That day, however, I was more distracted than most and not even on the sidebar conversations taking place around me. Instead, I was quietly watching the unobtrusive girl sitting on the edge of the room beside the wall. She was focused on her math. She must have wanted to get all of her homework done while there was time to do it. Smart girl. She was hunched over intently, shutting the rest of us out masterfully.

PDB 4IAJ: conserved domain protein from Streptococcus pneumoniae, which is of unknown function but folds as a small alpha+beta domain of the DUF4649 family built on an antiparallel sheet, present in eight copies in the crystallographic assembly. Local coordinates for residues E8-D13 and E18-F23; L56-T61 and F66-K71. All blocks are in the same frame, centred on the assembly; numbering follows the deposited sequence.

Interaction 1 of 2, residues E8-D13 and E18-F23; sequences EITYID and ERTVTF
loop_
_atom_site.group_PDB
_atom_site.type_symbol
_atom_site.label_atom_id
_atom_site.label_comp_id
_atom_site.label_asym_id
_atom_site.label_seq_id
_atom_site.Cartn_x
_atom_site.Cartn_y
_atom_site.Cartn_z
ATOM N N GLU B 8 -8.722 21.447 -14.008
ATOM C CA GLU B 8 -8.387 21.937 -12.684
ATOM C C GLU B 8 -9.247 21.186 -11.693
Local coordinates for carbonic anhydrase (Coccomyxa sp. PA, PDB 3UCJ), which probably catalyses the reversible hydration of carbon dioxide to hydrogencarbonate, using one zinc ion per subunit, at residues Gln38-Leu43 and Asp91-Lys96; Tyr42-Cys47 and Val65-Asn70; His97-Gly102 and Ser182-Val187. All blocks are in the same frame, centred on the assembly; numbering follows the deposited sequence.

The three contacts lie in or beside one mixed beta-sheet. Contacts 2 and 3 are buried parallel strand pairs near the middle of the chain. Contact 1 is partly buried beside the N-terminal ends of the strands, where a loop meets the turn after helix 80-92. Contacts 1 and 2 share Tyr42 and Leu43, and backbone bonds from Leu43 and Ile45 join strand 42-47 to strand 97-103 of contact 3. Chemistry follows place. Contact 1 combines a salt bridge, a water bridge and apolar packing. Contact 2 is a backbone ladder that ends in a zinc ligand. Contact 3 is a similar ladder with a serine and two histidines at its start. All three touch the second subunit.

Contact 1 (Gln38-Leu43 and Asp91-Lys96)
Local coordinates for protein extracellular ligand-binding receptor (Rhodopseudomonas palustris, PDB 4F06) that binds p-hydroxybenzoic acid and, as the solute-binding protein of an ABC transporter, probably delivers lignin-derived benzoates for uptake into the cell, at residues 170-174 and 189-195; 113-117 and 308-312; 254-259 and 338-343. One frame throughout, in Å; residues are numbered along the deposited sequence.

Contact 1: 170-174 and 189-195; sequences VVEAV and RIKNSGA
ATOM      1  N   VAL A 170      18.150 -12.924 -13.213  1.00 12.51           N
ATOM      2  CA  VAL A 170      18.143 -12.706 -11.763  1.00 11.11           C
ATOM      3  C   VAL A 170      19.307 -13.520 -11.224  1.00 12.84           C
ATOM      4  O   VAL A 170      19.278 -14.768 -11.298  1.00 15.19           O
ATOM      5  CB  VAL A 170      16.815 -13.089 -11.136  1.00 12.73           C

It wasn’t that I was interested in watching her study. I’m relatively certain that a poll of any number of young men at that age wouldn’t rank “The way she studies” as a key turn on. No, it was just her. She was the focus. Something about her was now engaging my attentions more than just her dedicated and scholarly aura. As the days went on, leading to that day, I began to realize just how pretty she was. I am not sure I could have articulated it as such, but that was what I started to see. She was a very attractive girl, I just never noticed it before. Her hair was bobbed again, shorter than two years before. She had experimented with a very short, spiked look during Sophomore year, which was rather flamboyant for the quiet mouse. I thought it was different, in a good way, despite what others openly thought. By now, it just flowed down to the nape of her neck, the waves dangling over her bowed head catching the light fancifully. Her lightly freckled skin accented a subtle tan. Nothing she wore was particularly amazing. Her fashion sense was clean and conservative, modest, but not prudish or pretentious. Just an ordinary look, barely worth mentioning except to note that to her, dress was a function. She gave it only so much focus as to not attract any unnecessary attention either for caring not enough about her looks, or for caring too much. Her eyes also lacked an intensity and vibrancy, which often I coveted in the girls who want to be noticed. It might sound odd that such a statement be said as complimentary, but the way her eyes rested their gaze was a calming one, which is not valued as the eyes of those too easily excited. No, she didn’t seem to be the violent gale of other storm ridden waters, but instead she might be the soft warm breeze on the water’s edge. She had a soft expression, one which showed her focus, but little particular attachment to the activity with which she was engaged. I never would have noticed such a girl if not for the rare and misfortunate experiences which had befallen me, but today, I really didn’t want to stop watching.